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|Type:||Artigo de periódico|
|Title:||Gray matter atrophy associated with duration of temporal lobe epilepsy|
|Abstract:||Hippocampal sclerosis is the most common abnormality associated with medial temporal lobe epilepsy (MTLE). Converging evidence supports that hippocampal sclerosis progresses with time. However, it is unclear whether extrahippocampal atrophy in patients with MTLE, similarly to hippocampal sclerosis, is an unremitting progressive process. In this article, we investigate the relationship between duration of epilepsy and gray matter concentration reduction in patients with MTLE within and outside the hippocampus. We employed a voxel-based morphometry study of MRI of the entire brain of 36 patients with drug refractory MTLE and 49 neurologically healthy age-matched controls. We performed a voxel-based parametric and nonparametric investigation of the association between gray matter concentration, age and duration of epilepsy. We complemented the investigation by extracting the gray matter concentration of regions of interest (ROIs) within the limbic system, and we investigated the association between the gray matter concentration on the ROIs and duration of epilepsy. Patients with MTLE exhibited gray matter concentration reduction that is negatively correlated with the duration of epilepsy within the ipsilateral hippocampus, temporal lobes as well as extratemporal limbic structures that are closely connected with the hippocampus. In conclusion, longer duration of refractory epilepsy was associated with a more intense hippocampal and extrahippocampal atrophy in patients with MTLE. The mechanism of progressive neuronal damage in MTLE may be related to active seizure activity within a limbic network, and early seizure control may prevent further brain atrophy in patients with refractory MTLE. (c) 2006 Elsevier Inc. All rights reserved.|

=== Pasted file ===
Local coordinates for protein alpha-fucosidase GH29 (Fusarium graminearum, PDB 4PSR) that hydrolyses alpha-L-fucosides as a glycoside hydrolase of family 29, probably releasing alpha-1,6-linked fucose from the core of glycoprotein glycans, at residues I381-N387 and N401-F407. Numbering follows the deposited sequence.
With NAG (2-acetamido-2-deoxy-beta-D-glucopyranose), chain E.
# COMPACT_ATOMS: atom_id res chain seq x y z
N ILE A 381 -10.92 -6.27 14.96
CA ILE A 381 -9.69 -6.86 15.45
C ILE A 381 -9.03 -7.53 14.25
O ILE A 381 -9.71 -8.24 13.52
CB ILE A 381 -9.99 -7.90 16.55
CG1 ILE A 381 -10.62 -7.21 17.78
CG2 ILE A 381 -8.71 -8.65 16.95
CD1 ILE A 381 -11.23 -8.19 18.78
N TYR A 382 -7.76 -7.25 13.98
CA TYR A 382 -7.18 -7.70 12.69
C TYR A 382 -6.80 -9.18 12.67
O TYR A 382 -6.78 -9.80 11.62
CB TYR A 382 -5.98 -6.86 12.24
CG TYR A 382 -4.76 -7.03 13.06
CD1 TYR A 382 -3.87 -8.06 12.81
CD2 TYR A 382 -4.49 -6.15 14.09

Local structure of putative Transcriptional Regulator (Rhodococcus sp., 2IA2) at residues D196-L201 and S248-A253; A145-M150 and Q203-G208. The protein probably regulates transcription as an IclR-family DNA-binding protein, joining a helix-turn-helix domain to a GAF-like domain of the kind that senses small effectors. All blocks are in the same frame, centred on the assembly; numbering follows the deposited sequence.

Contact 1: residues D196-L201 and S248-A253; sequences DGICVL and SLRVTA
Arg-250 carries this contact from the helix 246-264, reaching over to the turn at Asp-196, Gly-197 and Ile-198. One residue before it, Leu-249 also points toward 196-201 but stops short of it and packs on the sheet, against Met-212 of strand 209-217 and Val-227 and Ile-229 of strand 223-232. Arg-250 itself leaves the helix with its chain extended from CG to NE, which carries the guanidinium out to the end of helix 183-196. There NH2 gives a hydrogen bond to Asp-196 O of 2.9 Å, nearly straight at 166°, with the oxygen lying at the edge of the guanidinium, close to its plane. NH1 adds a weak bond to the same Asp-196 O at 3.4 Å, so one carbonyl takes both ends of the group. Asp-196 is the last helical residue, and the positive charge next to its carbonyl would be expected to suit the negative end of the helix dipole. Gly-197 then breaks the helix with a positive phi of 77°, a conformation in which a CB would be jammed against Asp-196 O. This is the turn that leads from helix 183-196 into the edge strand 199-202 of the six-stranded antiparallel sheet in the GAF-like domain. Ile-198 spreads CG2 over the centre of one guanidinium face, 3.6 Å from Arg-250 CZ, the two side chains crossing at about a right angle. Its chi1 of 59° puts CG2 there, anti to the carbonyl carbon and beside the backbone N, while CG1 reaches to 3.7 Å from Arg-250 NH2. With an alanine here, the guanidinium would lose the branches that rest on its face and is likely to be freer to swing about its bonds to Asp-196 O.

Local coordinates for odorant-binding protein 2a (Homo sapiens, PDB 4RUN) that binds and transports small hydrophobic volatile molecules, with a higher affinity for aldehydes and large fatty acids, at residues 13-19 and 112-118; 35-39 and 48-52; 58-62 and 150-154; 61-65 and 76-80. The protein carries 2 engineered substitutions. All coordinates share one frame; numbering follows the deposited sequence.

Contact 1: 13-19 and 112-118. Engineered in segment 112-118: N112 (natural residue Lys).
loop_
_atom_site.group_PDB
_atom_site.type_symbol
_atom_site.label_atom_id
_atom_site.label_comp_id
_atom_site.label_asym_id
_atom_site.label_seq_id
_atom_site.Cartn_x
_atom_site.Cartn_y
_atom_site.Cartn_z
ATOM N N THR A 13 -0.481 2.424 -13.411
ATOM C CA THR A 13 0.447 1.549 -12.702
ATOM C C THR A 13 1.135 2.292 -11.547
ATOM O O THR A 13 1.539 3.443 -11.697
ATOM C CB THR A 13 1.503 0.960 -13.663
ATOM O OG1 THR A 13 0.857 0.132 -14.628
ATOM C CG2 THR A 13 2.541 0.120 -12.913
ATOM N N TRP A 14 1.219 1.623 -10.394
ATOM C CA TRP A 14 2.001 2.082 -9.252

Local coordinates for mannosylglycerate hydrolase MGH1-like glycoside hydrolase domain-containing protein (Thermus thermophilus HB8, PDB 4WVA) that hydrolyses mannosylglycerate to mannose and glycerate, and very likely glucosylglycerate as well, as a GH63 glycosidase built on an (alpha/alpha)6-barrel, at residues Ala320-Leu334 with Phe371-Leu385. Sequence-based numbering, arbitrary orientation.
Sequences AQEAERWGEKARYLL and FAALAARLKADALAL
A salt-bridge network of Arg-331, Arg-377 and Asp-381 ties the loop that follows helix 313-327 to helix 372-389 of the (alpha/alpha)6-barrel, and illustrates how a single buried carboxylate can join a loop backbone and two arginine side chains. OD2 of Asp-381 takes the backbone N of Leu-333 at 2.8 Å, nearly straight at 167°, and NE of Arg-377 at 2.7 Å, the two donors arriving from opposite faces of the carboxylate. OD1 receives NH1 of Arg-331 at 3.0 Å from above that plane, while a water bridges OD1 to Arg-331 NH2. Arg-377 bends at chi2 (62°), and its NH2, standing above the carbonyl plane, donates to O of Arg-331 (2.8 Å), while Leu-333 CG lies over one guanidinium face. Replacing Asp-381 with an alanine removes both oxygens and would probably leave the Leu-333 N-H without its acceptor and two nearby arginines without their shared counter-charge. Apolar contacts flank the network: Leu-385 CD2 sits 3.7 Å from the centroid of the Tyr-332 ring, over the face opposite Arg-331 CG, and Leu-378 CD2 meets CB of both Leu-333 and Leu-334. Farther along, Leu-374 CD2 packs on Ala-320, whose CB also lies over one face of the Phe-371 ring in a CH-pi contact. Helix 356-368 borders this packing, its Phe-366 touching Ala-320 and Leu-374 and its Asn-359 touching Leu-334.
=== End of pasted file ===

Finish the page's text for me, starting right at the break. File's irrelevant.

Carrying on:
|Editor:||Academic Press Inc Elsevier Science|
|Citation:||Neuroimage. Academic Press Inc Elsevier Science, v. 32, n. 3, n. 1070, n. 1079, 2006.|
|Appears in Collections:||Unicamp - Artigos e Outros Documentos|
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